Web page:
For most Minnesotans, it’s the winter season with basketball, hockey, Nordic skiing, downhill skiing (if you can find enough snow) and all the activities we associate with this time of year. For some of us, it’s just a time to stay warm until baseball season begins.
For our family and thousands of others it’s walk season. Not just any walk, but The Walk to Cure Diabetes at 8 a.m. Saturday, Feb. 25, at the Mall of America, sponsored by the Juvenile Diabetes Research Foundation (JDRF), MinnDakotas Chapter.
Like those families, we have a special reason to participate. My wife Ann was diagnosed with Type I (insulin dependent) diabetes in 1984, just as she was finishing graduate school. Despite the many complications of diabetes, she was able to travel first to China to adopt our daughter Sadie and then to Vietnam to get Evie to make our family. The girls have never known her without serious health issues resulting from diabetes including heart problems, neuropathy or lack of feeling in her legs, a deteriorating ankle and kidney failure, to name a few.
In 2001 she had a kidney transplant (generously donated by a loving older sister) and a few weeks later a pancreas transplant (donated anonymously by someone who had died). Miraculously, she now has normal kidney function and her pancreas produces insulin so she no longer needs to take four shots a day. The transplants at the University of Minnesota stabilized her condition, but she continues to suffer from many complications and takes two dozen pills a day.
Since they were in strollers, Evie and Sadie have participated in the walk to support their mom and the thousands of other families who have loved ones with diabetes.
As many as three million people, many of them children, have Type 1 diabetes in which the pancreas stops producing insulin, a hormone that enables people to get energy from food. Another 20 million, mostly adults but an increasing number of children, have Type 2, a metabolic disorder in which a person’s body still produces insulin but is unable to use it effectively.
The disease is a major contributor to kidney failure, heart attacks, nerve damage, strokes and blindness and it’s estimated that diabetes accounts for more than $170 billion in health care costs annually.
Our girls, now 16 and 13, are no longer passive participants in the walk. They help organize our team, Conroy’s Cruisers (named for Ann), cajole their friends into participating, raise money and make t-shirts, among other walk activities.
They like the excitement of the 22,000 other walkers, the bands and jugglers and sports mascots and, of course, hanging out at the Mall afterwards. But they also feel a sense of solidarity with the other families because they know what families who have members with diabetes face on a daily basis.
The walk is about taking a concrete step towards curing this dreaded affliction through research. It is about providing hope for those kids and their families that someday they won’t have to take four shots a day or check their blood sugars constantly or suffer insulin reactions or face the prospect of losing their kidney function or their eyesight. Hope that someday they can live lives just like their friends who joined them on the walk.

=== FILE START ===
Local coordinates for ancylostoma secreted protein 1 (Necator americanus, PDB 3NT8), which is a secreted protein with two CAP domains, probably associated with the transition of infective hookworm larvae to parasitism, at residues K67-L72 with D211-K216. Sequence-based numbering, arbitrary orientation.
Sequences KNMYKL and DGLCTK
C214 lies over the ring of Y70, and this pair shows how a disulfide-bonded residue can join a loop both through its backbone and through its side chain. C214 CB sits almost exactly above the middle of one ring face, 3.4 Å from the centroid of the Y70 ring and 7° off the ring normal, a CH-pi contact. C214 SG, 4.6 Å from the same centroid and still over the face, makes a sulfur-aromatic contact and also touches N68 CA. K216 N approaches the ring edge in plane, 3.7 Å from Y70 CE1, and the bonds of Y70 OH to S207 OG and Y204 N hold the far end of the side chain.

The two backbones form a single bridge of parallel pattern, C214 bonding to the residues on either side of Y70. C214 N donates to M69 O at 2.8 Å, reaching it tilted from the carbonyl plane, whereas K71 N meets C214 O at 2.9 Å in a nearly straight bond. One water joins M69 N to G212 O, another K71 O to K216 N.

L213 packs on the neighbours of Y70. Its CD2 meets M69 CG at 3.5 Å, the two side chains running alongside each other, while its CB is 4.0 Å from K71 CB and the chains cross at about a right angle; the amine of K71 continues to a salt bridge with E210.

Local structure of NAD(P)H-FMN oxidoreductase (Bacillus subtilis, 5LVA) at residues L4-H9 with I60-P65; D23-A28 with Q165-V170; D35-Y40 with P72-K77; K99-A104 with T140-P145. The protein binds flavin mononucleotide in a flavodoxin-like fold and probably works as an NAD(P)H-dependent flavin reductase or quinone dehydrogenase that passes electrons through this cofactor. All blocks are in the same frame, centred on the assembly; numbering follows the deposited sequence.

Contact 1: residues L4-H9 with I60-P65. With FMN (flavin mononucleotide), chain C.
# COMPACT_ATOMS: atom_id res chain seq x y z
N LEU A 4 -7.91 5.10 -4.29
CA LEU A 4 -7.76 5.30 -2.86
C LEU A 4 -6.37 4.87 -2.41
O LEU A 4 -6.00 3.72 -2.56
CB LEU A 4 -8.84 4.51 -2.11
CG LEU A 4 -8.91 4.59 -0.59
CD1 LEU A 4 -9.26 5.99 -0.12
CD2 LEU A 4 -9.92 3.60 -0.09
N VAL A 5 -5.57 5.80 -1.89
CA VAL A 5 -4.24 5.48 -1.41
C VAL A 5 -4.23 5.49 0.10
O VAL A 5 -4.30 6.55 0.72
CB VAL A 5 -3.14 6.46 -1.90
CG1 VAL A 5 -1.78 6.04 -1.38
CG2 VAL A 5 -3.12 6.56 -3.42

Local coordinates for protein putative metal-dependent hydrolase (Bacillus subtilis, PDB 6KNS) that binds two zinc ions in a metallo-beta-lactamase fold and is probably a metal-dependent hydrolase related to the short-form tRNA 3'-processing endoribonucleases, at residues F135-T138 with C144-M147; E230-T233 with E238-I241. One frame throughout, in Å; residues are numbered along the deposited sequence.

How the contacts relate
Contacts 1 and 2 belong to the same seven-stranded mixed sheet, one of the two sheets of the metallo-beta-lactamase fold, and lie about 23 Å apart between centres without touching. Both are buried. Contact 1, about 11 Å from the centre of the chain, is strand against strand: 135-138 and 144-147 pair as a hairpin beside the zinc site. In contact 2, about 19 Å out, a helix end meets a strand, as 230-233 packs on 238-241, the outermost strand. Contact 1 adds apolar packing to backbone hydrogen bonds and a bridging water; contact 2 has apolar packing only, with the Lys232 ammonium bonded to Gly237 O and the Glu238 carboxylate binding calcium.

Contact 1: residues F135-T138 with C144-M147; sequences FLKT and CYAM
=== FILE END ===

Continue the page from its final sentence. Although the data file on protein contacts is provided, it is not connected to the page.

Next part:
The goal for this year’s walk, the 20th anniversary walk, is $2.2 million. That is money for research to find a cure. Some of that research is being done at the University of Minnesota. The theme this year is, appropriately, “Make Every Step Count.”
Although she can still walk on her own, Ann often uses an electric scooter to get around places like the Mall. She’ll have the scooter at this year’s walk. She’ll use it to zoom around, which makes this year’s walk more like a Race to Cure Diabetes.
If you want to support the walk or find out more about it, go to: http://www.jdrfwalktocurediabetes.org/
For a great discussion about diabetes research, check out the MPR Midmorning site at:
More from Doug Stone
Once again the Senate has failed to extend unemployment benefits for a meager three months for 1.7 million long-term unemployed Americans, who since the end of December have been without any financial help from the richest country in the world.
It’s been a couple days since I said my tearful goodbyes to 10 international journalists with whom I had the pleasure to meet, befriend and travel with as part of a nine-week program called the World Press Institute, based at the University of St. Thomas.
Sadie came into our lives on a December day in 1995 at an orphanage in Xiamen, China, in the southeastern part of the country across the water from Taiwan. She was six months old and couldn’t hold her head up by herself. This weekend, 17 ½ years later, we dropped her off at Monmouth College, a small liberal arts school in Monmouth, Illinois, where she starts a new phase in her life. How did it happen so fast? All those swim meets, basketball games, softball tournaments, school programs, birthday parties, water ski shows, doctors’ visits, family vacations, grade school, junior high and high school graduations and all the rest are over. Just like that.
In his now famous speech in 2011 during the debate over the marriage amendment, former Republican Rep. John Kriesel said, “When my grand kids look at me, I will be proud to look at them and say you know what, I was on the right side of history.”
And now the Minnesota House, caving to gun rights supporters, joins the U.S. Senate in failing to expand background checks for purchasing guns at gun shows. At least the U.S. Senate voted on a similar measure, which failed by six votes.